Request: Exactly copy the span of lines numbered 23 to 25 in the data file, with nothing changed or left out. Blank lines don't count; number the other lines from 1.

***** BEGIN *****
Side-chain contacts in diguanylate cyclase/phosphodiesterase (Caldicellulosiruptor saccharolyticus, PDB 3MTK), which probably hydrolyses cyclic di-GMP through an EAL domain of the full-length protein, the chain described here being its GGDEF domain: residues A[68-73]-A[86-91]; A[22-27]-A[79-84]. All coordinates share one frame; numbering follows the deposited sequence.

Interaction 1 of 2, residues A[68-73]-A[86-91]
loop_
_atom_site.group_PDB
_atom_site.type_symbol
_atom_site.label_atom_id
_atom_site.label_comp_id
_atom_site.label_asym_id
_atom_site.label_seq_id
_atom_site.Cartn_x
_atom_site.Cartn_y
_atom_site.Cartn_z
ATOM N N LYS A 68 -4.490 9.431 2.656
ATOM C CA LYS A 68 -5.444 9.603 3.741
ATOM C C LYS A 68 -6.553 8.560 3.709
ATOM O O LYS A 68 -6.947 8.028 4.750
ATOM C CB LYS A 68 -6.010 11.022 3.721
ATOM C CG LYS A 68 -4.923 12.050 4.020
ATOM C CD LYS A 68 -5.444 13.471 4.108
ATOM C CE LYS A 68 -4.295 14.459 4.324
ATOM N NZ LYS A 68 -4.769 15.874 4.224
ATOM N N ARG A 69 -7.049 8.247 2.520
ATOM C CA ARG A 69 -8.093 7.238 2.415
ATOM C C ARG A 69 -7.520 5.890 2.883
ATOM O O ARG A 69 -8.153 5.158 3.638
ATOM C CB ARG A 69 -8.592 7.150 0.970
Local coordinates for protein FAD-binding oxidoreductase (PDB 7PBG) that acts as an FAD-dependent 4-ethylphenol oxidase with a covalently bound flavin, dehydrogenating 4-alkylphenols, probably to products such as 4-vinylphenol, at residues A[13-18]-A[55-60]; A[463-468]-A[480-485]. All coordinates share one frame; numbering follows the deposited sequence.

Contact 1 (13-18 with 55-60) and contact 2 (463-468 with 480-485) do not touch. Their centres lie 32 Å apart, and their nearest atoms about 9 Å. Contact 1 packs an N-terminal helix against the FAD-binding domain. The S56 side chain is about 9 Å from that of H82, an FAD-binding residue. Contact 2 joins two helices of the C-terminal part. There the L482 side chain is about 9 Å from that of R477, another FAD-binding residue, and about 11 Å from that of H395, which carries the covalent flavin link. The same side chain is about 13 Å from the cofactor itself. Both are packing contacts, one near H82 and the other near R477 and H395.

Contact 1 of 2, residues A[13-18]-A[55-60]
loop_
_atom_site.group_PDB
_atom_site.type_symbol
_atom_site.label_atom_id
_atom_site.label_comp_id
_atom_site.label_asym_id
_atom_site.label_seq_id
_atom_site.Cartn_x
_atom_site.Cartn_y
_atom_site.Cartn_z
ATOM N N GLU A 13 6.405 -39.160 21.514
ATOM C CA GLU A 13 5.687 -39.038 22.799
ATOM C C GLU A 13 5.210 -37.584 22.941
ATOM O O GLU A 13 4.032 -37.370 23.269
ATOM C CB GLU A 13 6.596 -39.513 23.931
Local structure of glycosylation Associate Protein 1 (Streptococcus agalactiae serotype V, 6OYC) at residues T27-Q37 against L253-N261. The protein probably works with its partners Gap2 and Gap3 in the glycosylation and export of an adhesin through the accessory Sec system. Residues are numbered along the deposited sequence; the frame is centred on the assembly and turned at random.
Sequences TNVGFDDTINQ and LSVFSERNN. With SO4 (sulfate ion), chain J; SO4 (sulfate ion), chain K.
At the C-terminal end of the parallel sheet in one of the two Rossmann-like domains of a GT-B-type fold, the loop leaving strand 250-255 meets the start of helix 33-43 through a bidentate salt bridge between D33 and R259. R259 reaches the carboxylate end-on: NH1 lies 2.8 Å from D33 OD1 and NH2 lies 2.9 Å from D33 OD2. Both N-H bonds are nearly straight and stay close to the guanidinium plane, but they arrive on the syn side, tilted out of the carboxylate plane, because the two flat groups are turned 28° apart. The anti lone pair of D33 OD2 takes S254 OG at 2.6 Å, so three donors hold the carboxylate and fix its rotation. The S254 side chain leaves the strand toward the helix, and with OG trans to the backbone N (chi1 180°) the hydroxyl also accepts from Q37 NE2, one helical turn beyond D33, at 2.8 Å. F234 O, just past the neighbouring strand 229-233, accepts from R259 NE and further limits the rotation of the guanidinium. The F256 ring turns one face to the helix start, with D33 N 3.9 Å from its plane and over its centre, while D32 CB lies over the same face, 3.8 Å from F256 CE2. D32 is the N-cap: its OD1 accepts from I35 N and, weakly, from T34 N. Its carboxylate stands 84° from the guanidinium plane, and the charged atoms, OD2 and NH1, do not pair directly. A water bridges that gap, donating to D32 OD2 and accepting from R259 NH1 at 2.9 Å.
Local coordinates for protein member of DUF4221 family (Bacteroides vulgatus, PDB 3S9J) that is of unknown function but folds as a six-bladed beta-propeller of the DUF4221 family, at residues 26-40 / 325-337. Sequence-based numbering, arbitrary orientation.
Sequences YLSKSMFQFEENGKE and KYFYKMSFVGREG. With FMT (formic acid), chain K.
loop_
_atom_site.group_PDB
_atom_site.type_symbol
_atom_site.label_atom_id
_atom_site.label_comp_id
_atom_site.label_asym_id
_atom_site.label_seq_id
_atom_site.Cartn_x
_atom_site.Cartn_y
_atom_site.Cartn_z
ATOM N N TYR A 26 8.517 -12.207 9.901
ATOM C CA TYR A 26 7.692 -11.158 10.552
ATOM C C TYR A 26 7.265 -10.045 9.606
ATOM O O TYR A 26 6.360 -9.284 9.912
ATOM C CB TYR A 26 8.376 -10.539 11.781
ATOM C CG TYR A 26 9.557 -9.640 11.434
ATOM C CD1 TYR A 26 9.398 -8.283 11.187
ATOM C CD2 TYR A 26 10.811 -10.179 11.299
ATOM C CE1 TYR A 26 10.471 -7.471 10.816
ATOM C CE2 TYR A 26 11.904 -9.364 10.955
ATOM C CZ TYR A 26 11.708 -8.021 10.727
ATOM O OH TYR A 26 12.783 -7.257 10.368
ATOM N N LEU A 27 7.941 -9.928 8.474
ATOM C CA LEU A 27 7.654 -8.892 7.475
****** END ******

ATOM C CA ARG A 69 -8.093 7.238 2.415
ATOM C C ARG A 69 -7.520 5.890 2.883
ATOM O O ARG A 69 -8.153 5.158 3.638